Upbeat Republican lawmakers chose new, potentially more conservative leaders Thursday to help set their agenda in 2015 and beyond in a Legislature where the majority GOP will have an even bigger footprint.
The fight for House control in the Nov. 4 election will determine the ease or difficulty with which Republican Gov. Rick Snyder or Democratic challenger Mark Schauer can enact his agenda in the next Legislature.
A panel will now decide whether to allow continued wolf hunts, instead of leaving the matter up to the voters.
Stephanie Chang, who was born and raised in the Detroit area after her parents came from Taiwan, is co-founder and past president of the Asian & Pacific Islander American Vote-Michigan.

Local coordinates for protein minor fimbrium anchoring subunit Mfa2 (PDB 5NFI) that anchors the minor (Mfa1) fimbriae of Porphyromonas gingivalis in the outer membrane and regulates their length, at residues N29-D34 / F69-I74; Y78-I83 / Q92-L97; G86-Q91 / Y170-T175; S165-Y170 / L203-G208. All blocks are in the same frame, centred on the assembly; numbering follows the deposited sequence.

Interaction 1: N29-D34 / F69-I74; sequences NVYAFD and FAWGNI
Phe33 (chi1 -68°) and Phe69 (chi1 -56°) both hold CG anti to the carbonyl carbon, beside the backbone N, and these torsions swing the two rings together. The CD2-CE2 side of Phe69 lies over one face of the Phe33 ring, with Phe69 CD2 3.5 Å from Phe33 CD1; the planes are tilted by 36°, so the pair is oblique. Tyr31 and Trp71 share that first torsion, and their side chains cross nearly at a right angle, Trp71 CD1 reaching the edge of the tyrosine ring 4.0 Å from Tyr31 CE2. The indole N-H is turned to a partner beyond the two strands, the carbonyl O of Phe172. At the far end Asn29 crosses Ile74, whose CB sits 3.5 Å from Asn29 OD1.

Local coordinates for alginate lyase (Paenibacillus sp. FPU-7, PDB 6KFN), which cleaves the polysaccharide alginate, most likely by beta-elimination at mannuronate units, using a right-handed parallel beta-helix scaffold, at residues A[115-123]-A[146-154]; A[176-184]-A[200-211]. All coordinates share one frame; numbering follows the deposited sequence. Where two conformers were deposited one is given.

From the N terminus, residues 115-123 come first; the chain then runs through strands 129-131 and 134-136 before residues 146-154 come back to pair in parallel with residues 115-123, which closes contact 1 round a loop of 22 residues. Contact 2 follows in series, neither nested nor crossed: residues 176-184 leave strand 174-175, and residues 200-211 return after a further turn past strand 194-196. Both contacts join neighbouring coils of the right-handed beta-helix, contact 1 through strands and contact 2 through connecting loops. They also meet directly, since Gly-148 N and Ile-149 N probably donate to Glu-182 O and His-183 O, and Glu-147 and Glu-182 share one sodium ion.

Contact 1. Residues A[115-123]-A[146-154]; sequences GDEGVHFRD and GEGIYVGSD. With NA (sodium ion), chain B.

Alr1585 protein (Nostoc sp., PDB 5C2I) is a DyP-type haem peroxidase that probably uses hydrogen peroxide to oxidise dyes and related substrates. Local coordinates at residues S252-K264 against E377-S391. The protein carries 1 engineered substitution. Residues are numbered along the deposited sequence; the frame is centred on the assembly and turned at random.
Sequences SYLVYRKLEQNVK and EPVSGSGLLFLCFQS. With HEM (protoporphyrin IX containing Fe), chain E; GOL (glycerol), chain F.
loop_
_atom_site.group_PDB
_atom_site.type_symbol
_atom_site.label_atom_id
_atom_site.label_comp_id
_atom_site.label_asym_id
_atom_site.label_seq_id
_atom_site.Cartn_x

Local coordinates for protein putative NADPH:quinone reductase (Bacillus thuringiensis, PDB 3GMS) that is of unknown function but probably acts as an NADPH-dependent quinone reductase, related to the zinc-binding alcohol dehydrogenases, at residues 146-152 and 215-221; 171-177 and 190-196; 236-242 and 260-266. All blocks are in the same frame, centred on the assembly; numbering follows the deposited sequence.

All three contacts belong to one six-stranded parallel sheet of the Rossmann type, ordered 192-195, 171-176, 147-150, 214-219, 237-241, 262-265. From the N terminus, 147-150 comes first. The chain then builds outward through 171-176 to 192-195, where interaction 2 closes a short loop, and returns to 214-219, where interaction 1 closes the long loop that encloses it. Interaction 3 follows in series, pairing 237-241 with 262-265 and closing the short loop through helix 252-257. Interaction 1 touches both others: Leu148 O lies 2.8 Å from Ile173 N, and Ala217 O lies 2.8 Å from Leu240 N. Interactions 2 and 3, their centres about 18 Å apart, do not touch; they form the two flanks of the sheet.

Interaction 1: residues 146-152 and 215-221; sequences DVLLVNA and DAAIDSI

Late-night wrangling over hiking taxes to improve roads overshadowed Michigan lawmakers’ final days in Lansing before they broke for much of the summer.
Michigan spends less per driver on roads than any other state, yet also has some of the country’s highest taxes at the pump.
The Senate’s first action is expected to be approving a resolution commemorating the 25th anniversary of the North American International Auto Show.
The $48.7 billion state budget is notable not just for what’s in it but also for what didn’t make the cut — Snyder’s proposed $2.5 billion in new spending for road repairs and health insurance for low-income adults.
Michigan’s public schools would get about 3 percent more and it’s community colleges and universities about 2 percent more in overall funding next fiscal year under measures approved by Republican-led budget panels last week.
Michigan lawmakers are taking significant steps toward passing the next state budget, expected to total about $48 billion.